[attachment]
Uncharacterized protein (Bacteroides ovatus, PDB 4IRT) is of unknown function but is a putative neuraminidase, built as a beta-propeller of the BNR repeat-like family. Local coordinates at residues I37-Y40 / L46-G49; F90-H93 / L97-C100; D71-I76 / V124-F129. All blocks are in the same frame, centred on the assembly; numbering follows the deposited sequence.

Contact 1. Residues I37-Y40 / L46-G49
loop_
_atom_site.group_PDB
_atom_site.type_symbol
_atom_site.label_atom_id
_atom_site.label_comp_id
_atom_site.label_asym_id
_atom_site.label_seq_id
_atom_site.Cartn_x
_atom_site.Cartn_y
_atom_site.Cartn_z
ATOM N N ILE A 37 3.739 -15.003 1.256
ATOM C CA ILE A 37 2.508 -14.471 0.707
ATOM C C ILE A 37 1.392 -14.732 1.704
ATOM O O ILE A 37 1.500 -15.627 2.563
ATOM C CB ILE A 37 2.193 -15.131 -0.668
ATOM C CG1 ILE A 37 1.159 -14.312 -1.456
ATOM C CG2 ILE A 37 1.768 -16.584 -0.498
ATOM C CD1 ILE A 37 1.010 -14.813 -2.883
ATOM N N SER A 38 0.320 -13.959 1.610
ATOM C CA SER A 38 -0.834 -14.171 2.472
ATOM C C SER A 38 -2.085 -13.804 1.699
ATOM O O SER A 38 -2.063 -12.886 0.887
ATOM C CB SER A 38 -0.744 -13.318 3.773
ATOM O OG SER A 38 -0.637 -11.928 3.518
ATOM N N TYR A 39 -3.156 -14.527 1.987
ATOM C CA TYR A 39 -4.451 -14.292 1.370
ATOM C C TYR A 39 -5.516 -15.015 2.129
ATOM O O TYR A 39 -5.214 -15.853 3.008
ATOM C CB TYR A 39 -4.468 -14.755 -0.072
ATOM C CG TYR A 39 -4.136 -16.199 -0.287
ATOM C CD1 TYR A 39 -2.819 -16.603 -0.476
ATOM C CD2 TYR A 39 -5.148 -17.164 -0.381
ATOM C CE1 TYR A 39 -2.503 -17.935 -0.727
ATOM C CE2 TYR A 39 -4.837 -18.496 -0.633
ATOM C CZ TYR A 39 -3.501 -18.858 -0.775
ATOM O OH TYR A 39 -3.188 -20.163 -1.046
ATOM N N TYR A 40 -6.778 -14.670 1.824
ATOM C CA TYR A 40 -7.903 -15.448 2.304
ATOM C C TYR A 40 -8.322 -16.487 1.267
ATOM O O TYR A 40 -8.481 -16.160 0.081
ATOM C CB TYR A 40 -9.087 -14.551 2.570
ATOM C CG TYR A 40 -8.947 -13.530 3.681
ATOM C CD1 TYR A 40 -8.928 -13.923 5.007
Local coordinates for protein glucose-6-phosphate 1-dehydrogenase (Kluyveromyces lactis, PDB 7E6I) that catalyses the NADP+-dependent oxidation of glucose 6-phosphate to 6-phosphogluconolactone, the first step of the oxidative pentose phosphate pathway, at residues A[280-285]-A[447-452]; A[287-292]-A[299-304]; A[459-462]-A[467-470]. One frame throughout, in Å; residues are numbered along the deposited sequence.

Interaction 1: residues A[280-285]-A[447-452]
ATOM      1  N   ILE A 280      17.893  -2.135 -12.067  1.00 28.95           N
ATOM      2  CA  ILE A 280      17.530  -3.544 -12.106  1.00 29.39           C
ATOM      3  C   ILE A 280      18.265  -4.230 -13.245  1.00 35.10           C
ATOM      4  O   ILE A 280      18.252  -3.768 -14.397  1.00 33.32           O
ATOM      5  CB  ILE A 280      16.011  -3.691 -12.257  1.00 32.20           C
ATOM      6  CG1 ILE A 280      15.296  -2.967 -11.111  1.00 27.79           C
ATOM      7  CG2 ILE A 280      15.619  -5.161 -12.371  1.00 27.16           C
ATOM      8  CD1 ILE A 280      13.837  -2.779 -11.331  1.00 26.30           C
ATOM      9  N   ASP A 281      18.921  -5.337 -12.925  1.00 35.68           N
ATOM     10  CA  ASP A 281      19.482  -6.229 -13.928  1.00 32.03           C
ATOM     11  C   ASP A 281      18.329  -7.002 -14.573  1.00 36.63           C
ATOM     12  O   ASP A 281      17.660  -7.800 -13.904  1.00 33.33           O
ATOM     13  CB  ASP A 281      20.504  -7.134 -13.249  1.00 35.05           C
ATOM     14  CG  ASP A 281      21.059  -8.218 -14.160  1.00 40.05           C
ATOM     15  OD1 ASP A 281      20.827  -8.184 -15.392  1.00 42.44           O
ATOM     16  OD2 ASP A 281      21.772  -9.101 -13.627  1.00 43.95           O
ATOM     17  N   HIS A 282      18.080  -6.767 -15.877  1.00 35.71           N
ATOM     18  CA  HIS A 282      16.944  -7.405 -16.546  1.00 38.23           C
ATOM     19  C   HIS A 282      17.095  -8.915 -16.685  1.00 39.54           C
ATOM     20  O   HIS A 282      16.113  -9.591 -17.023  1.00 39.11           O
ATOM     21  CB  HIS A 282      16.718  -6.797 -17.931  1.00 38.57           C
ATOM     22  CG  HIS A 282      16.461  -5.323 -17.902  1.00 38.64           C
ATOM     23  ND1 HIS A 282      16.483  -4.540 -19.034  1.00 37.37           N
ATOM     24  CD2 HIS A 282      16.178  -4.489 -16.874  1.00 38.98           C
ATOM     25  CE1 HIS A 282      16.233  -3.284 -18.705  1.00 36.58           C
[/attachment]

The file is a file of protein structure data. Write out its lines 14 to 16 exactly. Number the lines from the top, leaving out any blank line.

ATOM C CA ILE A 37 2.508 -14.471 0.707
ATOM C C ILE A 37 1.392 -14.732 1.704
ATOM O O ILE A 37 1.500 -15.627 2.563